Near Heaven – a journalist encountering Virginia Woolf is at once surreal, humorous and poignant. In the Abecedarian for Liam Pam uses the form – which can be tricky – in a natural way to tell a family story rich with detail.

 
Near Heaven

The lift doors open
on the wrong floor but she’s perfectly cheery.
Ms Woolf, I begin,
and she gives me that haughty, beady-eyed stare
like an intelligent red setter,
What is it you’re reading?
She pats a huge leather holdall,
her voice trails, … Of course … in my day we …
and sunsets … Eliot, with his green-powdered face
smiled like a girl
She’s drifted off my point.

To bring her back I say
that what the reader wants is
your favourite pen, coffee or red wine.
Your top ten diary writing tips,
what to do when the novel gets stuck.

At this rate we’ll never make the launch
The Wings? Waving at the Lighthouse?
These days I never even read the press release,
just take along fizz, their favourite fags
or something stronger; usually they’ll give
me all I want, sometimes a little extra.

So, Ms Woolf, the most dangerous place you’ve ever …?

I’m thinking she’s not heard the question
when our lift bell dings –
This must be your party, dear, she says, in the voice of my mother
and there they are, uncles, aunts, my father, all my cats,
two hamsters,
and I’m about to greet them, waving fizz, posh ciggies.

A hiss of words …a Schaeffercoffee … then fainter,
write before breakfast, garden, then write again,
take a little float down the river

the river

then she presses the button, the doors close, she ascends.

 
Abecedarian for Liam

All those years you had blonde hair –
back in Hong Kong they considered it lucky.
Cake in a posh hotel, you were six, born in the Year of the
Dragon, old people touched your hair, no inhibitions,
even when we were at your side, you were golden, a charm
for locals. Remember how you wondered if the Sikh doorman was
God? The photo shows him laughing, me
helping you blow out your candles,
I hope I made you wish, then you and the other kids
jumped all over the beds and the settee in our room,
Kowloon was a day or so away, and getting
lost, both of you so little – Derry only three – to be
meandering along the wrong road, away from the lights, with
Nanna too, Derry tired and crying, I was crying inside but kept
on pretending, and I’ve blanked it, but Henry
probably got us out of it, then the day we
queued for the tram to Victoria Peak and I’ve just
remembered Stanley, the shanty town we all mentally
stepped over, physically routed ourselves around,
the tee-shirts painted with your name in kanji,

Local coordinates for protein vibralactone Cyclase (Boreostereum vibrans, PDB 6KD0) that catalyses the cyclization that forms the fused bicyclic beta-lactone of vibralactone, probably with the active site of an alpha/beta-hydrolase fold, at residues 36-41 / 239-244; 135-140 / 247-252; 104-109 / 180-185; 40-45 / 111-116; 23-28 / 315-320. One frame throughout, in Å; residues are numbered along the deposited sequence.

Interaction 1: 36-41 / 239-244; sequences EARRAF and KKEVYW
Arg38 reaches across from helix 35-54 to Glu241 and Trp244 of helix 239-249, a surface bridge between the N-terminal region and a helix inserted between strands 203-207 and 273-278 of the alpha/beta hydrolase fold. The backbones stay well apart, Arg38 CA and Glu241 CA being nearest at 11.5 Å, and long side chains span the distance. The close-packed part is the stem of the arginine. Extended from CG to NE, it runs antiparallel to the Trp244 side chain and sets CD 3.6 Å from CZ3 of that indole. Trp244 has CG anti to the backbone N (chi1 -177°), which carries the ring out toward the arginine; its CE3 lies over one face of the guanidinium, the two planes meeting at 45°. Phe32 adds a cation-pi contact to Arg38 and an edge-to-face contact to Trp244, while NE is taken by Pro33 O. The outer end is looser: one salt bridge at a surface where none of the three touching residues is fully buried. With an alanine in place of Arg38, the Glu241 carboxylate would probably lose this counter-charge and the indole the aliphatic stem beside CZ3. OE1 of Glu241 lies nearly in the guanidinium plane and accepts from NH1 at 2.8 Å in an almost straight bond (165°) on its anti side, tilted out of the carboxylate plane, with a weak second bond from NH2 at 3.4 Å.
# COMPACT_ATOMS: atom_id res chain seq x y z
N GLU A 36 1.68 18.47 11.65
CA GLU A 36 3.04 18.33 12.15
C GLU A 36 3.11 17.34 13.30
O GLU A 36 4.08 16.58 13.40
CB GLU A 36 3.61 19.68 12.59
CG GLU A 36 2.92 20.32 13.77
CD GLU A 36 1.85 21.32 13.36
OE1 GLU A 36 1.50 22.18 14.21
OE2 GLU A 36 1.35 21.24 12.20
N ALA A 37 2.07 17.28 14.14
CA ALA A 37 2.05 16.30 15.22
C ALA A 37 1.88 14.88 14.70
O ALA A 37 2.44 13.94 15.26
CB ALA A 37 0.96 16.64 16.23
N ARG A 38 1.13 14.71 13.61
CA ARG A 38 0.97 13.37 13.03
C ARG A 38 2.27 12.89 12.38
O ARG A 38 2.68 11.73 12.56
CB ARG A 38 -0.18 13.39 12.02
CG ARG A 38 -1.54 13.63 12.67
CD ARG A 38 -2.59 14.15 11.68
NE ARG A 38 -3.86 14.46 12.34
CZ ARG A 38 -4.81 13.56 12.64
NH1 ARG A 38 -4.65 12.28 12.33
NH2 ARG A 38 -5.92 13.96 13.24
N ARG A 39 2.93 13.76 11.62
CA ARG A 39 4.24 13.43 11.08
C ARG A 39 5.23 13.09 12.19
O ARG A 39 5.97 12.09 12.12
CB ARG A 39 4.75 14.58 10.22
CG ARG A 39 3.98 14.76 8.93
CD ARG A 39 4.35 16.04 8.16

up late eating Pringles, on a speedboat with Derry, Rosie and Lisa,
visiting a Shinto temple, posing outside with Nanna,
with Tom and Fauna, your favourite smoked salmon, scrambled eggs,
Xmas breakfast with champagne, and I could lie to
you when I’m telling you twenty-one years later, that the
zoo trip was on Boxing Day when I think that was the speedboat.

Prose Poems

Submit your prose poems to Anne Caldwell who is editing an anthology for Valley Press. You can send up to three prose poems, each 300 words maximum. You need to be resident in the UK. The closing date is 3 September so there is time to create new work, though submissions may have been published elsewhere.

On https://www.prose-poetry.uk Anne explains what attracted her to prose poems and how this project came about. The site also has a definition of prose poems by Carrie Etter. She sees them as “circling or inhabiting a mood or idea, perhaps remaining in one place (although not static) rather than moving from A to B as a poem does”.

The Poetry Foundation gives their definition as “A prose composition that, while not broken into verse lines, demonstrates other traits, such as symbols, metaphors and other figures of speech”. Other key components are fragmentation, repetition, compression and rhyme.

I rather like the definition by Peter Johnson, Editor of The Prose Poem: An International Journal: “Just as black humour straddles the fine line between comedy and tragedy, so the prose poem plants one foot in prose, the other in poetry, both heels resting precariously on banana peels.”

It was good to see that the Anthology of Ver Poets 2018 Open Competition included two prose poems by Juliet Troy: Gold Umbrella and Meltwater which was Highly Commended.

My collection Another life includes three short prose poems. The maximum page width meant I had to edit two poems carefully to shorten the lines. I was not entirely happy with how one of them finally appeared on the page, but it couldn’t be helped. The prose poem Still casting a shadow is on this site.